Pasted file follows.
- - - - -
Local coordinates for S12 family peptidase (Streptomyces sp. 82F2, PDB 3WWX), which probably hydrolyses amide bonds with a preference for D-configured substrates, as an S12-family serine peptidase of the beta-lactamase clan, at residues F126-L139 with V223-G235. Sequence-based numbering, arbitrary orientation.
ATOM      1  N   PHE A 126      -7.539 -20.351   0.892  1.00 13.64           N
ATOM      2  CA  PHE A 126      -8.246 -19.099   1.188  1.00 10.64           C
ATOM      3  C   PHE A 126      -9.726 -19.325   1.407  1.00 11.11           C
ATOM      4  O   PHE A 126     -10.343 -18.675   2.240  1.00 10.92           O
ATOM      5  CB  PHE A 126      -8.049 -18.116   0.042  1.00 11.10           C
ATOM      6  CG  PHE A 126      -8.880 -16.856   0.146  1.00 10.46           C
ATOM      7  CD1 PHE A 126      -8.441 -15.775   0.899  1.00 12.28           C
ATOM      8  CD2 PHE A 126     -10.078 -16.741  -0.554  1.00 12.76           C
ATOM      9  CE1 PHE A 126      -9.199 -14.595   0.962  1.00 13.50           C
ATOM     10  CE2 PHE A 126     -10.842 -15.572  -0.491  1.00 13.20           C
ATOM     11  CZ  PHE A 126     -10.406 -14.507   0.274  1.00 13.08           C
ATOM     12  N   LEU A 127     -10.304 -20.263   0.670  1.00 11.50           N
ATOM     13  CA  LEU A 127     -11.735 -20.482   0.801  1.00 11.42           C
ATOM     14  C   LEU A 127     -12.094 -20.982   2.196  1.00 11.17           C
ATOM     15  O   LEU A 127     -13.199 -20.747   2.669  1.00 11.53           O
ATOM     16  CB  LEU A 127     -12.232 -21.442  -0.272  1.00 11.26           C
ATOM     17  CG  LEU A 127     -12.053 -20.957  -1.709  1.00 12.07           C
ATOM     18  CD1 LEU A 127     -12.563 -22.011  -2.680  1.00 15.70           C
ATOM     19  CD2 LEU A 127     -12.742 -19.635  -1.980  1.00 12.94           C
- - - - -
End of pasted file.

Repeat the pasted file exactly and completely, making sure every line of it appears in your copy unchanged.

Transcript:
Local coordinates for S12 family peptidase (Streptomyces sp. 82F2, PDB 3WWX), which probably hydrolyses amide bonds with a preference for D-configured substrates, as an S12-family serine peptidase of the beta-lactamase clan, at residues F126-L139 with V223-G235. Sequence-based numbering, arbitrary orientation.
ATOM      1  N   PHE A 126      -7.539 -20.351   0.892  1.00 13.64           N
ATOM      2  CA  PHE A 126      -8.246 -19.099   1.188  1.00 10.64           C
ATOM      3  C   PHE A 126      -9.726 -19.325   1.407  1.00 11.11           C
ATOM      4  O   PHE A 126     -10.343 -18.675   2.240  1.00 10.92           O
ATOM      5  CB  PHE A 126      -8.049 -18.116   0.042  1.00 11.10           C
ATOM      6  CG  PHE A 126      -8.880 -16.856   0.146  1.00 10.46           C
ATOM      7  CD1 PHE A 126      -8.441 -15.775   0.899  1.00 12.28           C
ATOM      8  CD2 PHE A 126     -10.078 -16.741  -0.554  1.00 12.76           C
ATOM      9  CE1 PHE A 126      -9.199 -14.595   0.962  1.00 13.50           C
ATOM     10  CE2 PHE A 126     -10.842 -15.572  -0.491  1.00 13.20           C
ATOM     11  CZ  PHE A 126     -10.406 -14.507   0.274  1.00 13.08           C
ATOM     12  N   LEU A 127     -10.304 -20.263   0.670  1.00 11.50           N
ATOM     13  CA  LEU A 127     -11.735 -20.482   0.801  1.00 11.42           C
ATOM     14  C   LEU A 127     -12.094 -20.982   2.196  1.00 11.17           C
ATOM     15  O   LEU A 127     -13.199 -20.747   2.669  1.00 11.53           O
ATOM     16  CB  LEU A 127     -12.232 -21.442  -0.272  1.00 11.26           C
ATOM     17  CG  LEU A 127     -12.053 -20.957  -1.709  1.00 12.07           C
ATOM     18  CD1 LEU A 127     -12.563 -22.011  -2.680  1.00 15.70           C
ATOM     19  CD2 LEU A 127     -12.742 -19.635  -1.980  1.00 12.94           C